Thursday, 4 April 2013


"Education is not the filling of a pail, but the lighting of a fire." W. B. Yeats

If you read the McKinsey Report, analyse the PISA data and listen to people like Ken Robinson it is increasingly obvious that, while recognising what has been achieved over the last ten years, we are still not doing enough to ignite and inspire our children to become brilliant little learners.
The challenge is how we do it and how we create passionate and compassionate learning places. Those of us who have seen it happen and know how to do it need to work together to share ideas and strategies and to continue to think team and to build co-operative, collaborative approaches that inspire young people to really understand what they are capable of, to dispel the nonsense about genius and to help them reach their extraordinary potential. No one can doubt that schools across the country have transformed the learning landscape through the powerful use of collaborative school improvement approaches and through using brilliant programmes like Every Child a Reader, Every Child Counts, Musical Futures and Learning Futures. But most importantly what great schools have created is a culture of excellence built on passion, persistence, self-belief, determined, focused and deliberate practice and hard work balanced by a focus on compassion, equity and a belief that every child can achieve and can be successful! Throughout my life people have told me that things are impossible and more recently told me that we can't get every child to read by the time they are seven or eight; that we can't get every child can’t be a brilliant little learner by the time they leave primary school; that we can't get every young person the equivalent of 5 good GCSEs including English and maths by the time they are sixteen. I simply don't accept any of this and believe that every school can be a great school and that we can create great teams doing the extraordinary with the current people. Success doesn't come in can'ts, it comes in cans. We simply need to change the culture to focus on passion and compassion and get people to believe; to believe in themselves and to believe in our children and young people and our colleagues.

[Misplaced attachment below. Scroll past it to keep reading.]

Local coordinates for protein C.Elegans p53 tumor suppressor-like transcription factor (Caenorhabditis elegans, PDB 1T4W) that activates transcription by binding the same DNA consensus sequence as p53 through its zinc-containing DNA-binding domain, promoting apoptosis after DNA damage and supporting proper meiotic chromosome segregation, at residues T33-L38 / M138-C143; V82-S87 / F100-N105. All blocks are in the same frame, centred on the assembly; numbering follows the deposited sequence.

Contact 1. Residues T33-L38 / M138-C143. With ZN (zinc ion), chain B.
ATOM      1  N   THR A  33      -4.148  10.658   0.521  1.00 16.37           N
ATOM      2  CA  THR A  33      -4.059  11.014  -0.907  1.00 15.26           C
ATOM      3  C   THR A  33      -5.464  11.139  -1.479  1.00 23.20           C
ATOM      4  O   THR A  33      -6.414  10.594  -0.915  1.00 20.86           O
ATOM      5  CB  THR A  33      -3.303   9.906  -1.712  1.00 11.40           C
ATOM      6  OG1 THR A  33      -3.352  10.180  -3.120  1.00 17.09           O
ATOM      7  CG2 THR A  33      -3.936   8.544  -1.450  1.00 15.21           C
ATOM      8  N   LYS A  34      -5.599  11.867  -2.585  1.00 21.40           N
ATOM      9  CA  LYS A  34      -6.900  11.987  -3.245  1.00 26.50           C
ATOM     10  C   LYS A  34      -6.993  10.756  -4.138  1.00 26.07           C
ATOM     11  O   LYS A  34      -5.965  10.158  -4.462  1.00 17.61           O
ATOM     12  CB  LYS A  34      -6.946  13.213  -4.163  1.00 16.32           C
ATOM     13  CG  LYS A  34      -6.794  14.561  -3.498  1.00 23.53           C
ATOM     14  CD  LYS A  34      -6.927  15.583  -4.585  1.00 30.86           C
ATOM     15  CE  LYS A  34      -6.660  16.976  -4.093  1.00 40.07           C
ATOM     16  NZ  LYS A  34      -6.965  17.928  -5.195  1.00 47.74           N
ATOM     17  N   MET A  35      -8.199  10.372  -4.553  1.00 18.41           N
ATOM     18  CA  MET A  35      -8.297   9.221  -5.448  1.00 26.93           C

1. The Yeats quote isn't really from Yeats. If he said it, he is paraphrasing Plutarch in his essay, "On listening to lectures". It's worth a read.*.html

  2. I admire your enthusiasm, but really wish you wouldn't use the word "brilliant" so often, especially in the patronising phrase "brilliant little learners." You might also look at that quotation at the top. It's not by W.B. Yeats. It's a mangling of something by Plutarch - ""For the mind does not require filling like a bottle, but rather, like wood, it only requires kindling to create in it an impulse to think independently and an ardent desire for the truth."
    Moralia, On Listening to Lectures 48C (LCL 1.256-259) You can access it at*.html


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